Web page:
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The Criterion Collection presents
"My friend George said that he was going to live to be 100 years old. He said that he was going to be the President of the United States. I wanted to see him lead a parade and wave a flag on the 4th of July.
DVD ReviewNasia (Candace Ovanofski) and Buddy (Curtis Cotton III) sit inside a small closet in frustrated silence over the impending breakup of their relationship. When they start talking, the discussion is surprisingly poignant and contains emotions usually not conveyed by young people on the screen. Nasia is 12, and Buddy is 13, but this moment is serious for both of them, especially for him. When he requests a final kiss, she replies by asking "Do you love me?" His lack of a response supports her initial reasons for severing their bond. This scene is one of numerous instances of surprising reality in George Washington—the stunning debut film from 25-year-old writer/director David Gordon Green.
The story takes place in an dilapidated, industrial North Carolina town where whites and African-Americans live together in poverty. However, this film is not a depressing exploration into the failed American dream or the problems of surviving on little money. Green optimistically focuses his attention on the lives of five young people who each possess their own goals and thoughts about the world. They easily interact with the adults of the community and discuss the dreadful ghosts of both the past and the present. Still, the exuberance of youth pervades the tale even when tragedy strikes a central character. Everything may not work out perfectly, but hope still exists within the minds of the town's residents.
George Richardson (Donald Holden) has extremely thin tissue between his brain and the skin on his head, and even a minor blow could kill him. Water is especially dangerous, and he must sit on the edge while his friends play in the refreshing pool. Yet George is a very upbeat character, and his flaws hardly hinder him from doing worthy things. Following one heroic act, he begins wearing a cape and wrestling outfit and vows to help people. This development may sound hokey and ridiculous, but it works remarkably within the realistic structure. George needs an outlet to deal with his slightly crazed uncle Damascus (Eddie Rouse), his absent father, and the death of a friend, and these actions provide that opportunity for him. Damascus' plight is especially interesting because it shows the continual results of a childhood trauma.
Green and cinematographer Tim Orr are devout fans of revered personal directors like Terrence Malick (Days of Heaven) and Haskell Wexler (Medium Cool), and their influence shines strongly in this picture. It contains beautiful images of children moving in front of ugly landscapes, but everything has a serene value captured by the exquisite photography. Shot in 35mm Cinemascope, this low-budget film evokes lush, naturalistic feelings that rarely appear in movies today. The shots often utilize a documentary style while also revealing a large-scale atmosphere. Much of the tone stems from a slow, mournful piano score that combines nicely with the attractive images.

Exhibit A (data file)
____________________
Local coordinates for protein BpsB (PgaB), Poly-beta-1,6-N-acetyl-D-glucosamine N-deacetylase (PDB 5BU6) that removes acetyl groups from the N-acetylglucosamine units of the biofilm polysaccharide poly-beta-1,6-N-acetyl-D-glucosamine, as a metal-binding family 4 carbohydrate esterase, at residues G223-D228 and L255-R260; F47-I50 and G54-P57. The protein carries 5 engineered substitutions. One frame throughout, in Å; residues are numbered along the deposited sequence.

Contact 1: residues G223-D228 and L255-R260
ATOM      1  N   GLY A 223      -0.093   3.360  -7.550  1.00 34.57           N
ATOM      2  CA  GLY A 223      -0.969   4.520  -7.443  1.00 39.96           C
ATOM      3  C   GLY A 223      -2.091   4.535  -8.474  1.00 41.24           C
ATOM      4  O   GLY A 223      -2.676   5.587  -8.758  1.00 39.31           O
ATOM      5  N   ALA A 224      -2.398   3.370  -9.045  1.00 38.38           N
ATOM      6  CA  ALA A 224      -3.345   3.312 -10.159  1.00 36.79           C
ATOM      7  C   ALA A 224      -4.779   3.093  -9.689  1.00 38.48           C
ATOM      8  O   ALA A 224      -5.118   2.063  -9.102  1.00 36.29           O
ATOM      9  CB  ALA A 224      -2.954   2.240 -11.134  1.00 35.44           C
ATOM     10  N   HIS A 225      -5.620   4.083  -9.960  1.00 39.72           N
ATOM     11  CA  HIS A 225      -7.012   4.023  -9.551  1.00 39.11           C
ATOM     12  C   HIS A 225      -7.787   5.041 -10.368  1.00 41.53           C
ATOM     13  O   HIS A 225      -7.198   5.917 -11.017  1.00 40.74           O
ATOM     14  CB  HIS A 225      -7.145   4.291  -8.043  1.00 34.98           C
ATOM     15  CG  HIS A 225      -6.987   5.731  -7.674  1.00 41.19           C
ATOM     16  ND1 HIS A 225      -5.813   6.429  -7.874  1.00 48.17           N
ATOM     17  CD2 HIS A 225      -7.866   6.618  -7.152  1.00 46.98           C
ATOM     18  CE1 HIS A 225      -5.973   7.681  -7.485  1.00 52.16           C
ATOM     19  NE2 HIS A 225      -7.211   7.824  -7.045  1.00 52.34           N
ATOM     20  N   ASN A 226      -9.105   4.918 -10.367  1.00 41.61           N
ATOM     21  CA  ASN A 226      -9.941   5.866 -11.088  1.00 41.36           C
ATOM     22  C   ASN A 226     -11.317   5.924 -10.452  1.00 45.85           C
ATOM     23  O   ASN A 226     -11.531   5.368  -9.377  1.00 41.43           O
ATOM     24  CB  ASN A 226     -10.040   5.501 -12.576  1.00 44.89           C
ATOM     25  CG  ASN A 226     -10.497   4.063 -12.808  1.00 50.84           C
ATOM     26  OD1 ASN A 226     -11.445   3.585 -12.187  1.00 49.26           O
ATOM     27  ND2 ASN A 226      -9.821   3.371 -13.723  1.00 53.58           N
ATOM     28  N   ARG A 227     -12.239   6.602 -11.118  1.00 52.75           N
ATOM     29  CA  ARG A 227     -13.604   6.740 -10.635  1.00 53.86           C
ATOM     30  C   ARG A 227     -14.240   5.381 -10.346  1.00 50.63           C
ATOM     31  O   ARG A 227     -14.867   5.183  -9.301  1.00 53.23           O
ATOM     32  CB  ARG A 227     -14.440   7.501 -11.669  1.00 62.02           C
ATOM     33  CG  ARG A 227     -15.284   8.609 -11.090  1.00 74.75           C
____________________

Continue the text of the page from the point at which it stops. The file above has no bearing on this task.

This production has a cast composed almost entirely of nonprofessional actors, which adds even more to the genuine ambience. Certain moments do feel less rehearsed and amateurish, but they take nothing away from the overall effect. Green encouraged improvisation from his actors, which helped to create some of the most effective scenes. The standout performances come from Eddie Rouse and Candace Evanofski, who both convey plenty without saying a word. Donald Holden also brings considerable weight to George by keeping his peculiar actions sublime and under control.
George Washington features small, unforgettable moments that add little to the central story but help to convey the overall setting of the town. One scene with a group of young girls discussing men feels authentic without reverting to vulgar simplicity. Another brief interlude provides a more complete look at the town by following a motorcycle ride down the streets. Green avoids the pressure to follow a strict narrative and instead depicts the compelling people and places that surround the prime events. An especially intriguing relationship exists between Vernon (Damien Jewan Lee) and Sonya (Rachel Handy) following the traumatic incident. He is an open person who speaks his feelings and cares for others, and she moves around quietly and causes problems. However, their connection seems believable given the unique setting and conditions in their lives. Unlike the manufactured small towns in most Hollywood films, this community is entirely believable and could exist in the real world.
Rating for Style: A
Rating for Substance: A
Image Transfer Review: George Washington envelops you in its lush cinematography, and anything less than a pristine picture would be extremely disappointing. Thankfully, Criterion has delivered an impressive 2.35:1 anamorphic widescreen transfer that presents the remarkable images very effectively. There are very few defects, and the colors are sharp and easily visible. This film was shot with little money, and the source material does show a few signs of the smaller budget. However, the drawbacks are extremely minor and are understandable given the financial hindrances. This transfer still shines with vivid clarity, which heightens this story's power.